To access Netflix via the Sony BDP-S570, you'll need a Netflix account and a SonyStyle account. The latter account is free, but it's an annoying hoop to have to jump through. As with any such device that offers Netflix, you must log on to Netflix and pick your entertainment on a computer before you can watch it on TV. Using ethernet rather than Wi-Fi improves the streaming image quality.

When you launch a YouTube video on the Sony BDP-S570, it appears in a very small onscreen frame, but you can switch to a full-screen view by pressing the remote's Enter button. By YouTube standards, the full-screen video looks pretty good.

A unique search tool lets you find videos across these services - excluding Amazon, Netflix, and YouTube.

While watching a Blu-ray disc or DVD, you can bring up internet-based information about the movie to your HDTV or to your iPhone. But the information isn't especially helpful; for instance, it gives the date the disc was released, not the original movie.

One more network-based feature is promised, but hasn't yet materialized: DLNA (Digital Living Network Alliance). Sony promises that you'll be able to enjoy media from your computer, over your network, via a firmware update later this year.

But with a USB storage device such as a flash drive, you can enjoy photos, music, and videos now. The BDP-S570 views only .jpg images, but it plays .mp3, .wma, .wav, and .m4a audio files along with a large selection of video formats. It doesn't give you a way to play music while watching a slideshow.

The BDP-S570 comes with two USB ports: a back one for BD-Live storage, and a front one for multimedia. Physically, it's a nicely designed machine; the buttons are easy to see and press, and they provide tactile feedback.

As for updates, well, the term "3D ready" would be more accurately rendered as "not yet ready for 3D." At some point later this year, according to Sony, a firmware update will make the BDP-S570 compatible with the new 3D Blu-ray specification. You'll need a 3D-capable HDTV and special glasses to take advantage of it, however.

One strong point is the player's responsiveness. It started playing the Independence Day Blu-ray disc in a record 26 seconds. To put that in context, the next-fastest player, the LG BD370, completed its start-up in 34 seconds, and most units we've tested take more than a minute.

NEXT: our expert verdict >>

Sony BDP-S570 Expert Verdict »

Sony BDP-S570 reviews verified by Reevoo

Sony BDP-S570Scores 8.9 out of 10 based on 227 reviews
Tabletop Blu-Ray disc player
Profile 1.1 (Bonus View), Profile 2.0 (BD-Live)
Video D/A Converter: 12bit/148.5MHz
Audio D/A Converter: 24bit/192kHz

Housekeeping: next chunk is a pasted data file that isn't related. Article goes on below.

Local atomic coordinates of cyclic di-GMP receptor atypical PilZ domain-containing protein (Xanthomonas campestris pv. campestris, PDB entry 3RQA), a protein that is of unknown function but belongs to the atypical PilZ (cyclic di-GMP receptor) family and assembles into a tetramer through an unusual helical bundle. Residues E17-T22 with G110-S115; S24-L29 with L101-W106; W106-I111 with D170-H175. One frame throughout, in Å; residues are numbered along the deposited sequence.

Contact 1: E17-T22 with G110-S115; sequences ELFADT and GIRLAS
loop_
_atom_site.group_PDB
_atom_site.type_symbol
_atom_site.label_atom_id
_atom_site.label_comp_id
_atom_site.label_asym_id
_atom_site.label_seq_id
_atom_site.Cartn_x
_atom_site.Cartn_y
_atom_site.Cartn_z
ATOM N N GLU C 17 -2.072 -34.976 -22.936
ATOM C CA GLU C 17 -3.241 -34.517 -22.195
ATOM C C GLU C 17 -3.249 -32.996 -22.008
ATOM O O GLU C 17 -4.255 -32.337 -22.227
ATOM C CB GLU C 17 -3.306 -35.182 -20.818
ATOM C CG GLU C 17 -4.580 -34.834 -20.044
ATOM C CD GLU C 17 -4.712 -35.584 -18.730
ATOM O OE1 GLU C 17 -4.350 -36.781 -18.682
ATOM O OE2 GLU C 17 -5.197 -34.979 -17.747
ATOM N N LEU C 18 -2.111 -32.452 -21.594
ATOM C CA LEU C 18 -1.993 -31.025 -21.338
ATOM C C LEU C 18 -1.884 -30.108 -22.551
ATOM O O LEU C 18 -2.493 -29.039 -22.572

Upscaling to 1080p
Wi-Fi, Ethernet, IEEE 802.11b (Wi-Fi), IEEE 802.3 (Ethernet)
BRAVIA Internet Video
Video Noise Reduction
Parental Lock
TV Screen Saver
Parental lock, progressive scanning, JPEG photo playback, DLNA compatible, video playback from USB devices, BRAVIA Sync, digital audio playback from USB devices, digital photo playback from USB devices, x.v.Colour technology
Audio System
Stereo, Dolby True HD digital output, DTS-HD digital output
  • Overall: We give this item 7 of 10 overall

We found lots to like in the Sony BDP-S570. But its mixed-bag image quality and a few poorly designed features prevent it from being a winner.

  • Sony BDP-S470 review

    Sony BDP-S470

    The Sony BDP-S470 is a midrange Blu-ray player boasting 3D capabilities and Bravia Internet Video streaming. It slots between the Sony BDP-S370 and Sony BDP-S570 Blu-ray player in the company's line-up.

  • Sony BDP-S560 review

    Sony BDP-S560

    The Sony BDP-S560 Blu-ray Disc player not only delivers terrific high-definition images, but also excels at upconverting DVDs, too.

  • Sony BDP-S350 review

    Sony BDP-S350

    Any way you look at it, the Sony BDP-S350 is an excellent Blu-ray player. It's well designed and easy to use. It supports high-end Blu-ray features such as BD-Live. And it produces good-looking images.

  • Sony BDP-S370 review

    Sony BDP-S370

    The new Sony BDP-S370 is a good Blu-ray Player that packs quite a punch in terms of performance and offered feature set. It's an ideal companion for an HDTV at home.

  • Sony BDP-S360 review

    Sony BDP-S360

    The Sony BDP-S360 is an entry-level Blu-ray player that covers most of the basics well. It boasts excellent picture quality, good DVD upscaling and a very user-friendly interface.

IDG UK Sites

Best camera phone of 2015: iPhone 6 Plus vs LG G4 vs Galaxy S6 vs One M9 vs Nexus 6

IDG UK Sites

In defence of BlackBerrys

IDG UK Sites

Why we should reserve judgement on Apple ditching Helvetica in OS X/iOS for the Apple Watch's San...

IDG UK Sites

Retina 3.3GHz iMac 27in preview: Apple cuts £400 of price of Retina iMac with new model